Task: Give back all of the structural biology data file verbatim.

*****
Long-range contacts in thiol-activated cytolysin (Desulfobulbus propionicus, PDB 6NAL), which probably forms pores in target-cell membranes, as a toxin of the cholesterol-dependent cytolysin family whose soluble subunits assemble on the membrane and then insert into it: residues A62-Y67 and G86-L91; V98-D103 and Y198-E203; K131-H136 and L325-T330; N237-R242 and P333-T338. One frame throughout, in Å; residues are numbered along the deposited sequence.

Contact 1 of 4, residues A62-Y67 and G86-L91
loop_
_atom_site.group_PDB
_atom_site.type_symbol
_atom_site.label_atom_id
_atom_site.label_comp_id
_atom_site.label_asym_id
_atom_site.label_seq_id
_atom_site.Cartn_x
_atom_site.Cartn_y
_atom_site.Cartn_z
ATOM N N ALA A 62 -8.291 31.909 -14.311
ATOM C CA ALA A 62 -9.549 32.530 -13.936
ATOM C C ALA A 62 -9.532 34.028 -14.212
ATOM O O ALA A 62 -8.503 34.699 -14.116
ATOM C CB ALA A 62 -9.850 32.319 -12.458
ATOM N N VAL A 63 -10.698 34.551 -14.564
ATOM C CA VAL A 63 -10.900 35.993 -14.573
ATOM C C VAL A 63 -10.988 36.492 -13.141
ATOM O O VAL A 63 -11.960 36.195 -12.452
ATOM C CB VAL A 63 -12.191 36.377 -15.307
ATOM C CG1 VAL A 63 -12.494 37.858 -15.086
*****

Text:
Long-range contacts in thiol-activated cytolysin (Desulfobulbus propionicus, PDB 6NAL), which probably forms pores in target-cell membranes, as a toxin of the cholesterol-dependent cytolysin family whose soluble subunits assemble on the membrane and then insert into it: residues A62-Y67 and G86-L91; V98-D103 and Y198-E203; K131-H136 and L325-T330; N237-R242 and P333-T338. One frame throughout, in Å; residues are numbered along the deposited sequence.

Contact 1 of 4, residues A62-Y67 and G86-L91
loop_
_atom_site.group_PDB
_atom_site.type_symbol
_atom_site.label_atom_id
_atom_site.label_comp_id
_atom_site.label_asym_id
_atom_site.label_seq_id
_atom_site.Cartn_x
_atom_site.Cartn_y
_atom_site.Cartn_z
ATOM N N ALA A 62 -8.291 31.909 -14.311
ATOM C CA ALA A 62 -9.549 32.530 -13.936
ATOM C C ALA A 62 -9.532 34.028 -14.212
ATOM O O ALA A 62 -8.503 34.699 -14.116
ATOM C CB ALA A 62 -9.850 32.319 -12.458
ATOM N N VAL A 63 -10.698 34.551 -14.564
ATOM C CA VAL A 63 -10.900 35.993 -14.573
ATOM C C VAL A 63 -10.988 36.492 -13.141
ATOM O O VAL A 63 -11.960 36.195 -12.452
ATOM C CB VAL A 63 -12.191 36.377 -15.307
ATOM C CG1 VAL A 63 -12.494 37.858 -15.086